Von Herrath, Matthias G., MD
Il-21 is a key regulator of nod t1d development
General Research Subject: Type 1 Diabetes
Type of Grant: Mentor Based Postdoctoral Fellowship
Project Start Date: July 1, 2009
Project End Date: June 30, 2013
This work will focus on the role of a protein factor, termed interleukin-21 (IL-21), whose levels increase as type 1 diabetes develops and progresses. We have found that mice that are irresponsive to this factor IL-21 are completely resistant to the development of type 1 diabetes. This indicates that the action of this factor is at a crucial step (or multiple) in disease etiology, and opens opportunity for targeted blockade of this factor in type 1 diabetes patients. Before human intervention studies are initiated, more preclinical information is needed to help estimating and anticipating to potential side-effects. This proposal aims at determining how the factor IL-21 influences autoreactive cells, the cells responsible for the destruction of insulin-producing beta-cells in the pancreas, and/or the cells that keep autoreactive T cells under control, called regulatory T cells. From this, we expect to translate crucial insights in the action of a factor with a critical role in the development of type 1 diabetes into working recommendations for type 1 diabetes therapies.
Mentor: Matthias Von Herrath, M.D. Postdoctoral Fellow: Tom Van Belle, PhD
What area of diabetes research does your project cover? What role will this particular project play in preventing, treating and/or curing diabetes?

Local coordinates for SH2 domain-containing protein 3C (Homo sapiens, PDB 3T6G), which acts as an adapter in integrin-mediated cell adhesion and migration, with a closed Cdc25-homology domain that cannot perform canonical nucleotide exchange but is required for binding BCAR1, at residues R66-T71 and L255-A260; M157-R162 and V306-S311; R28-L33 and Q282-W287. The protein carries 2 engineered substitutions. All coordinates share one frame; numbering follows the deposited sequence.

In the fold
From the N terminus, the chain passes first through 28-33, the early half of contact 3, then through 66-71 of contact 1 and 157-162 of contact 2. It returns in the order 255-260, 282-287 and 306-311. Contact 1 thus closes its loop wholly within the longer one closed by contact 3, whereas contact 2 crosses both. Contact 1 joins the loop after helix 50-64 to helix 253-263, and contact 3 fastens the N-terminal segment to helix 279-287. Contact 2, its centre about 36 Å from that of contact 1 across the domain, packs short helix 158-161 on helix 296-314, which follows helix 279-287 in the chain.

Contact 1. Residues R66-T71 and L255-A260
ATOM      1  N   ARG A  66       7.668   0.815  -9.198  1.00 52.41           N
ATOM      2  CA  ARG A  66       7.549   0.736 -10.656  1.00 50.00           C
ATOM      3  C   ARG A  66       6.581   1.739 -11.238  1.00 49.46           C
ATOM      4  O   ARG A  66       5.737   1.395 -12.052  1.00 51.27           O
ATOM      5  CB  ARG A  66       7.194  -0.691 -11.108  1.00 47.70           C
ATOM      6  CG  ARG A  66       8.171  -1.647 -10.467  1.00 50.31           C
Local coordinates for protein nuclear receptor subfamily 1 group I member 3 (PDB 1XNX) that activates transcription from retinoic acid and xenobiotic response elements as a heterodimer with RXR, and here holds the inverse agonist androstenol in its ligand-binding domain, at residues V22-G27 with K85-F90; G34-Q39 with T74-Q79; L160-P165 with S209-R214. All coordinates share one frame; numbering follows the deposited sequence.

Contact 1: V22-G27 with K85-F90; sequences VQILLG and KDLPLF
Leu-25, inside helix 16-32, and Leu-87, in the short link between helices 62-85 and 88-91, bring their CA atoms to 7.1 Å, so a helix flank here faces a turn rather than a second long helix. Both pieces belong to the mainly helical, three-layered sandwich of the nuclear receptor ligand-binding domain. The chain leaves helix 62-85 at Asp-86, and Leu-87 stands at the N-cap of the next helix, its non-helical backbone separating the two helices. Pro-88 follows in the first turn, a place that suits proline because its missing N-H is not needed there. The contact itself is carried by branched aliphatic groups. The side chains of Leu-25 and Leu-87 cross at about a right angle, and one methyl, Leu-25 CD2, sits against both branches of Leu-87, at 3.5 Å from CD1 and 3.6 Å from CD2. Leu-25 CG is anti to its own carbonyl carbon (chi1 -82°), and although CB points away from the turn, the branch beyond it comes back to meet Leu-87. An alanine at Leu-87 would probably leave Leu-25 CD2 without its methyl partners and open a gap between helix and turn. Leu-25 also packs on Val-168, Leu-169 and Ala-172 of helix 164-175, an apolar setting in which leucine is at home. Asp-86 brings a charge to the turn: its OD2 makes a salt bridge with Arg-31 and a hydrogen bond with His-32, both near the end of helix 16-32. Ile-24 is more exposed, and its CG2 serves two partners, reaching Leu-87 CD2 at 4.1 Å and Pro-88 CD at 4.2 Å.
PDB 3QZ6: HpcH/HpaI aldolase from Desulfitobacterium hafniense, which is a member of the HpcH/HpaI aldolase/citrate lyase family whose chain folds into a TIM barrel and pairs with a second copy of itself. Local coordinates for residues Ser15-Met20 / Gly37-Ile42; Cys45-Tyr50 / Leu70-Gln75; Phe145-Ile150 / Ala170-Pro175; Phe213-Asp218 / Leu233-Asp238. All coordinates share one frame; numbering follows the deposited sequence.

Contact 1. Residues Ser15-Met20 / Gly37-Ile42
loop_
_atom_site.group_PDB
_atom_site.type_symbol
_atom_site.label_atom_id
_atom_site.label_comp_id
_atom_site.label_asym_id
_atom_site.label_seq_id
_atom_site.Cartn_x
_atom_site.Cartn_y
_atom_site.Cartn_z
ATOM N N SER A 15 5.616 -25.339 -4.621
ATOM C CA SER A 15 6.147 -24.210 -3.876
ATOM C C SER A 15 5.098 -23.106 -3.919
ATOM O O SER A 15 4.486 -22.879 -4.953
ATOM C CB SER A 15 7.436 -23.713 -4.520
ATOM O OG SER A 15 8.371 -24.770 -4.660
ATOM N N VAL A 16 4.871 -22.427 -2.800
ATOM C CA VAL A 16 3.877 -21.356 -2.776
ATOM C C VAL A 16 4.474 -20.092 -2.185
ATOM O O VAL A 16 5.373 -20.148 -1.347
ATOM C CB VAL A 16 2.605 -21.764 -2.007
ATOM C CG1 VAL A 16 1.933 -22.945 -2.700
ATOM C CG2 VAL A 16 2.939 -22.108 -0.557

Type 1 diabetes occurs when cells from the immune system mistakenly start attacking the beta cells in the pancreas. With less of these insulin-producing beta cells, the pancreas can no longer provide sufficient amounts of insulin to control the blood sugar levels. At the center of this project are the lymphocytes of the immune system. One of the crucial approaches in preventing or curbing type 1 diabetes is to stop the 'bad behavior' of these lymphocytes. The receptor for interleukin-21 plays a very important role in this 'bad behavior', so we want to know how we can best target this.
At the moment, we do not know for sure whether the strongest effect of such intervention will be achieved at the preventive or curative stage. Our guess based on the data so far is that we have a good chance of blocking disease development when intervention is started at the late preventive stage (when auto-antibodies are found) or early after onset. At the preventive stage, the amount of auto-aggressive lymphocytes is still limited. This allows for lower treatment dose and thus less side effects. Later, pancreatic damage will be more severe and this can result in several scenarios. Working medication dose might be higher or a combination of several therapies might be needed. The role of this project in designing therapies will be to better understand how and when the crucial step involving interleukin-21 takes place in diabetes development.
If a person with diabetes were to ask you how your project will help them in the future, how would you respond?